16. Performance Evaluation of a High Bandwidth Liquid Fuel Modulation Valve for Active Combustion Control

    Science.gov (United States)

    Saus, Joseph R.; DeLaat, John C.; Chang, Clarence T.; Vrnak, Daniel R.

    2012-01-01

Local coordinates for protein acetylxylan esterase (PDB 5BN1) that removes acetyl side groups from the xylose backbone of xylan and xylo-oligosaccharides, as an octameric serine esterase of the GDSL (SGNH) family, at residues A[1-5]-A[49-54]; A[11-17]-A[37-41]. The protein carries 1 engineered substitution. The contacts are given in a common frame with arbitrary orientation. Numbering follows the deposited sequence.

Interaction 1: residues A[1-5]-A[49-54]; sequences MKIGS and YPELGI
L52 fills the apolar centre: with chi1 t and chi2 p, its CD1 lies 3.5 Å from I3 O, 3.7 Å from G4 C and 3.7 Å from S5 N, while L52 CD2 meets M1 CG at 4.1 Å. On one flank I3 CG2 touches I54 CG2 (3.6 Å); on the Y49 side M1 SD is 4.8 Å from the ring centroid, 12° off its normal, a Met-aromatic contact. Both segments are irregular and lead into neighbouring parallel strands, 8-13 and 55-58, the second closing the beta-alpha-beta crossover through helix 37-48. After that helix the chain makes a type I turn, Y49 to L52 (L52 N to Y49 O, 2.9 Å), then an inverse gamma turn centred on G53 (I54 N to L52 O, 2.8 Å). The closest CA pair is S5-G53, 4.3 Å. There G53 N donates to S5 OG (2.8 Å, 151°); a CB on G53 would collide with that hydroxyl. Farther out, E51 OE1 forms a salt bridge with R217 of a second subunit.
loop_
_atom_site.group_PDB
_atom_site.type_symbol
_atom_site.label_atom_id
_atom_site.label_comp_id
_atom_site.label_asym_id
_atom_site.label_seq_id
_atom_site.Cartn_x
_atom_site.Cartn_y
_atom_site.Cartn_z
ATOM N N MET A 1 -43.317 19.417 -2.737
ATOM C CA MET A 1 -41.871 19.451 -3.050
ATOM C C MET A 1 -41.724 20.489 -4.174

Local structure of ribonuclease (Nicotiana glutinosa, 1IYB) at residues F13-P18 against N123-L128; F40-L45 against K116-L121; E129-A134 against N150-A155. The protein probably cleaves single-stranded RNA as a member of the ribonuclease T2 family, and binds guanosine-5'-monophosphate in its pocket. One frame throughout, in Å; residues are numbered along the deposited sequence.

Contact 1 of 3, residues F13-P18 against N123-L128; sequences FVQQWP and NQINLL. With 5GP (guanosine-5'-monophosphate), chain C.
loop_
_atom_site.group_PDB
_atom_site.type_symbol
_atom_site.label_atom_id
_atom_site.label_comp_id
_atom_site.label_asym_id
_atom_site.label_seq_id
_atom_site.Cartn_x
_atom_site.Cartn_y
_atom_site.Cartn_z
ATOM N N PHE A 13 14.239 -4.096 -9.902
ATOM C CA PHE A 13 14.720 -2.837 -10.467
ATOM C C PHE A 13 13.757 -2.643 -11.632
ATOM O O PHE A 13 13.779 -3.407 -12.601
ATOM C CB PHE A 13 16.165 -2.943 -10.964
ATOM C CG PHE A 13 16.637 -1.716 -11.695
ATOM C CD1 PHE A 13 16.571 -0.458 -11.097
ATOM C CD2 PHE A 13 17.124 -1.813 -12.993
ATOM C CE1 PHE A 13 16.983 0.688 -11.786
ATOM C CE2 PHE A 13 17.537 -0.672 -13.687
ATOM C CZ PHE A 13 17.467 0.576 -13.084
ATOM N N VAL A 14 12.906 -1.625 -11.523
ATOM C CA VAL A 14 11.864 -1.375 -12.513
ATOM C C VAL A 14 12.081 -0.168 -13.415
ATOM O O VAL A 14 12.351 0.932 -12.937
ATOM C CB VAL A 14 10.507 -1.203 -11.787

At the NASA Glenn Research Center, a characterization rig was designed and constructed for the purpose of evaluating high bandwidth liquid fuel modulation devices to determine their suitability for active combustion control research. Incorporated into the rig s design are features that approximate conditions similar to those that would be encountered by a candidate device if it were installed on an actual combustion research rig. The characterized dynamic performance measures obtained through testing in the rig are planned to be accurate indicators of expected performance in an actual combustion testing environment. To evaluate how well the characterization rig predicts fuel modulator dynamic performance, characterization rig data was compared with performance data for a fuel modulator candidate when the candidate was in operation during combustion testing. Specifically, the nominal and off-nominal performance data for a magnetostrictive-actuated proportional fuel modulation valve is described. Valve performance data were collected with the characterization rig configured to emulate two different combustion rig fuel feed systems. Fuel mass flows and pressures, fuel feed line lengths, and fuel injector orifice size was approximated in the characterization rig. Valve performance data were also collected with the valve modulating the fuel into the two combustor rigs. Comparison of the predicted and actual valve performance data show that when the valve is operated near its design condition the characterization rig can appropriately predict the installed performance of the valve. Improvements to the characterization rig and accompanying modeling activities are underway to more accurately predict performance, especially for the devices under development to modulate fuel into the much smaller fuel injectors anticipated in future lean-burning low-emissions aircraft engine combustors.